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Handling disruptive students
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There are countless reasons why students are disruptive in school.

They run the gamut from being cranky, hungry or issues at homes to kids being kids.

It is why Manteca Unified has an extensive repertoire of options to pursue before a student is suspended or expelled.

“We want all students to succeed,” noted Manteca Unified Deputy Superintendent Clark Burke.

At the same time, though, Burke said the district strives to keep the learning environment conducive for all students.

Last school year 57 out of 23,500 students were expelled or 0.25 percent of the entire district enrollment. There were 2,856 accumulative suspensions. The number can be misleading since the majority of cases are multiple suspensions involving the same student.

The latest national trend is for schools to pursue alternatives to suspension. It is a philosophy, however, that Manteca Unified has had in place for years.

School sites implement alternative means of correction in addressing negative behaviors that some students may exhibit prior to issuing suspensions or expulsions. Major offenses such as fighting, drugs, or weapons have immediate consequences due to the district’s top priority being student safety in such situations.

For other violations schools can opt for any of the following alternatives on the first offense:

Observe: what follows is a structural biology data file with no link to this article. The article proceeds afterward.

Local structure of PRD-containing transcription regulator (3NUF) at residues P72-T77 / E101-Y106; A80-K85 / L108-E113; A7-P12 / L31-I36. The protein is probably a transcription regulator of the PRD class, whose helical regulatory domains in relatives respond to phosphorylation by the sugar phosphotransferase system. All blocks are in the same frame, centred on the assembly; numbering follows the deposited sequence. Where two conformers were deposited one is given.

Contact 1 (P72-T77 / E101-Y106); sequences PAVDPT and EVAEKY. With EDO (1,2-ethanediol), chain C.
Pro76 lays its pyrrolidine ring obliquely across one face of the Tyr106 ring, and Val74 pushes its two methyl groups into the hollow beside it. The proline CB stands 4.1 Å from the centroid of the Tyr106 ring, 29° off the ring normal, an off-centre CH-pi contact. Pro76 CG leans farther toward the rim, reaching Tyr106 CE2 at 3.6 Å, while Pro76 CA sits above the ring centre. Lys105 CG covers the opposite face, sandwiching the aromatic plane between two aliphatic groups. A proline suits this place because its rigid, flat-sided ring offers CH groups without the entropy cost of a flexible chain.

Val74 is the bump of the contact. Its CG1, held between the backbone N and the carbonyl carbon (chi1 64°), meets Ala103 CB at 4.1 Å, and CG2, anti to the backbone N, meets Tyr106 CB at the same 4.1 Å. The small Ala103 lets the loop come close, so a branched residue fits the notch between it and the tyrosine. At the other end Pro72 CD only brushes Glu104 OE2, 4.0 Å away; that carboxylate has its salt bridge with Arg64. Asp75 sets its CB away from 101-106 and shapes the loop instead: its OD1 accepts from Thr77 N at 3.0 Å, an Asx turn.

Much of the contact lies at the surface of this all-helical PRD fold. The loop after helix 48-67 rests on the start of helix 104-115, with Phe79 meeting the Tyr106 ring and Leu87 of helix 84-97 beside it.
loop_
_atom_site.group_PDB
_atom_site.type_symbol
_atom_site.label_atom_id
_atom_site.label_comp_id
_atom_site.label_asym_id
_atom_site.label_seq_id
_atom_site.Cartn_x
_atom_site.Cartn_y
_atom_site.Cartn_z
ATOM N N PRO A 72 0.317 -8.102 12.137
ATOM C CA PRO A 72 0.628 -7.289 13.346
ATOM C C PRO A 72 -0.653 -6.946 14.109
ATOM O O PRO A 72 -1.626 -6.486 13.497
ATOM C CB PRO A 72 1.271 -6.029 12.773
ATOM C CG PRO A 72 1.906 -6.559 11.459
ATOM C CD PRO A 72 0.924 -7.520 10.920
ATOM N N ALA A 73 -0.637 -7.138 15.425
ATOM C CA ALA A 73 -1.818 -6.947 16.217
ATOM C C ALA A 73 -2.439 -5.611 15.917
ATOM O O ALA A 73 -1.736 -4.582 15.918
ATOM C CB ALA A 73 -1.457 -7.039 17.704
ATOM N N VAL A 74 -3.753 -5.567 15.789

ucommunity service on school grounds during non-school hours. With parent permission community service can be done off school grounds outside the school day.

uconference between the student, school personnel, and parent/guardian.

ureferral to school counselor, psychologist, or social worker.

uresource panel teams that assess the behavior and then develop and implement individualized plans to address issues in partnership with the students and parents.

uenrollment in programs teaching pro-social behavior or anger management.

uafter school programs that address specific behavioral issues.

Burke noted a high school student who continues to disrupt class or is defiant to teachers or school officials may be put in an on-site in-school suspension classroom for the day. The teacher in that classroom works with the student on strategies so they can make better decisions in or out of school.

Students may also be referred to Saturday school based on ongoing discipline concerns. Valley Community Counseling Services are also available at all school sites.

A number of district elementary schools have put in place Positive Behavioral Intervention and Supports programs. It is a school wide effort that involves defining, teaching, supporting, and acknowledging student behaviors. It isn’t part of the curriculum but rather a framework and mindset. One example is Character Counts.

Such an approach has allowed Great Valley School in 2014-15 to cut suspensions in half based on data they collected.

When all attempts to correct behavior have failed students can be referred to the Manteca Community Day School (at the old Yosemite School campus on West Yosemite Avenue) that is operated by the district or San Joaquin County Community Schools.

Both have smaller classes as well as counseling support. Parenting classes are also offered to improve communication between the parent and the student. Extra intervention and counseling is also available for substance abuse awareness, and gang awareness.

“Our goal is get students back into the regular school system,” Burke noted.